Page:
|No. of districts||22|
|No. of Gozars||630|
|• Mayor||Hamdullah Nomani|
|• Deputy Mayor||Maulvi Abdul Rashid|
|• Total||1,028.24 km2 (397.01 sq mi)|
|• Land||1,028.24 km2 (397.01 sq mi)|
|• Water||0 km2 (0 sq mi)|
|Elevation||1,791 m (5,876 ft)|
|Time zone||UTC+4:30 (Afghanistan Standard Time)|
100X, 101X, 105X, 106X
|Area code(s)||(+93) 20|
Kabul (/ /,; Pashto: کابل, romanized: Kābəl, IPA: [kɑˈbəl]; Dari: کابل , IPA: [kɒːˈbol]) is the capital and largest city of Afghanistan, located in the eastern section of the country. It is also a municipality, forming part of the greater Kabul Province, and it is divided into 22 districts. According to estimates in 2021, the population of Kabul was 4.6 million and it serves as Afghanistan's political, cultural and economical center. Rapid urbanization has made Kabul the world's 75th largest city.
Kabul is located high up in a narrow valley between the Hindu Kush mountains and bounded by the Kabul River, with an elevation of 1,790 metres (5,873 ft) making it one of the highest capitals in the world. The city is said to be over 3,500 years old, mentioned since at least the time of the Achaemenid Empire. Located at crossroads in Asia – roughly halfway between Istanbul in the west and Hanoi in the east – it is in a strategic location along the trade routes of South and Central Asia, and a key location of the ancient Silk Road. It was so that it was compared to a meeting place between Tartary, India and Persia. The city had also been under the rule of various other dynasties and empires including the Seleucids, Kushans, the Hindu Shahi and Turk Shahis, Samanids, Khwarazmians, Timurids, Mongols and others. In the 16th century, Kabul served as an initial summer capital of the Mughal Empire, during which time it increasingly prospered and was of significance to the empire. It briefly passed to Persian Afsharid control following Nader Shah's invasion of India, until finally becoming part of the Afghan Durrani Empire in 1747. Kabul became the capital of Afghanistan in 1776 during the reign of Timur Shah Durrani, the son of Ahmad Shah Durrani. In the 19th century, the British occupied the city, but after establishing foreign relations, they were compelled to withdraw all forces from Afghanistan.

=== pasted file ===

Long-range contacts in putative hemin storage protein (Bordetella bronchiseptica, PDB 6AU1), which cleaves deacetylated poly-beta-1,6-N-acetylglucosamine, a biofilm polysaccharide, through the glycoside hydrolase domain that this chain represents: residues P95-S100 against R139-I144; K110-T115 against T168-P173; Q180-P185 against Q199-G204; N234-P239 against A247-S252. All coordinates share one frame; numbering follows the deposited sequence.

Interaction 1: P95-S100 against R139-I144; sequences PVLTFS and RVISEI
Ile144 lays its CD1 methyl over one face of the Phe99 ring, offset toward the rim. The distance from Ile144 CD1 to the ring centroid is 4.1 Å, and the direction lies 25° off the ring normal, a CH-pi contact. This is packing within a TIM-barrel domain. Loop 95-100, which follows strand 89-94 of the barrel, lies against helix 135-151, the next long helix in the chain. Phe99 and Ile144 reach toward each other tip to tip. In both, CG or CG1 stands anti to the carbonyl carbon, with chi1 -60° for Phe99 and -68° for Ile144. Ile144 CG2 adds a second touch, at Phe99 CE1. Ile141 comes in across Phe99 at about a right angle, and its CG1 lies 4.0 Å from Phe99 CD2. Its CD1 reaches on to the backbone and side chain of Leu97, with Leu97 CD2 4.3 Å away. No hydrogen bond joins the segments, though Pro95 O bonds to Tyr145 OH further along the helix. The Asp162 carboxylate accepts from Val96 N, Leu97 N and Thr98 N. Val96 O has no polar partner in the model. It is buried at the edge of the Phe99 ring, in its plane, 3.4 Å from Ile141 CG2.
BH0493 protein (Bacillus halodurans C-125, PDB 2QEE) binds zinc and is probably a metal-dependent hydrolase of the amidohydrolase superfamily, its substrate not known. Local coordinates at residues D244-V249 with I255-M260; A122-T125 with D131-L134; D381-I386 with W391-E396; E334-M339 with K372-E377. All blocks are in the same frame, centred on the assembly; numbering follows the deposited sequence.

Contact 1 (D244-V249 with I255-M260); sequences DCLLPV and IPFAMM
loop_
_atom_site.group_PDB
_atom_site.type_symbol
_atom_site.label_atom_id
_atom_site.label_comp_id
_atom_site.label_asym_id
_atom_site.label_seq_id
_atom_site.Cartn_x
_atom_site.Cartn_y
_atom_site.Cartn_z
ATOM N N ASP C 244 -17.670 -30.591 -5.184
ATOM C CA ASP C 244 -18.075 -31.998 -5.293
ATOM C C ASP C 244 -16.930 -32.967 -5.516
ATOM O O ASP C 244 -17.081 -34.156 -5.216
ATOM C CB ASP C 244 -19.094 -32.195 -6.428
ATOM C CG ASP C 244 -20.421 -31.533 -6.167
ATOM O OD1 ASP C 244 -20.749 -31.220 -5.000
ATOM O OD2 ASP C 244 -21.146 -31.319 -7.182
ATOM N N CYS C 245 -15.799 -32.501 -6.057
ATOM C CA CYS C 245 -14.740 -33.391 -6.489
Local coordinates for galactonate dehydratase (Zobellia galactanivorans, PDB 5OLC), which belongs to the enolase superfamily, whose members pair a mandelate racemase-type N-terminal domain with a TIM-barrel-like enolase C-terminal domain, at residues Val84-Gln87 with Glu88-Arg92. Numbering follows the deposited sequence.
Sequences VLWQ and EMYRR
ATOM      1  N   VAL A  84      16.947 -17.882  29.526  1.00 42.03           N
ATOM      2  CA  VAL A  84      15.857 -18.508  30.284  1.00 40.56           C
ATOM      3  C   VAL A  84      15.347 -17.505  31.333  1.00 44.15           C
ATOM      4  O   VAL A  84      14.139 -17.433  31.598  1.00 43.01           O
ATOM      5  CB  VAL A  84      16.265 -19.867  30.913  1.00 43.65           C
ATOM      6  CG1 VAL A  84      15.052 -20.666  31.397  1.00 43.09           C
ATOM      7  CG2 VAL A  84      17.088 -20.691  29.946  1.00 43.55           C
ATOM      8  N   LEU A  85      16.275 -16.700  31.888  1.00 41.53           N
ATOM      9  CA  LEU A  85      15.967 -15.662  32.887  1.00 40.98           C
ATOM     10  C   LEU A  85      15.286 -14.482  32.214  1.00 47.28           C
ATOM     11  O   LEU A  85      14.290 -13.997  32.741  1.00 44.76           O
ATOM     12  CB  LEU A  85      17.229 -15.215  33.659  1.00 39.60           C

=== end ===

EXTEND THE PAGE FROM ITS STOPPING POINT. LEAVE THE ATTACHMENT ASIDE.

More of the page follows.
Kabul is known for its historical gardens, bazaars, and palaces, well known examples are the Gardens of Babur and Darul Aman Palace. In the latter half of the 20th century, it became a stop on the hippie trail attracting tourists, while the city also gained the nickname Paris of Central Asia. This period of tranquility ended as Kabul was occupied by the Soviets in 1979, while a civil war in the 1990s between various rebel groups destroyed much of the city. From 2001, the city was occupied by a coalition of forces including NATO until August 2021 when Kabul was seized by the Taliban's forces.
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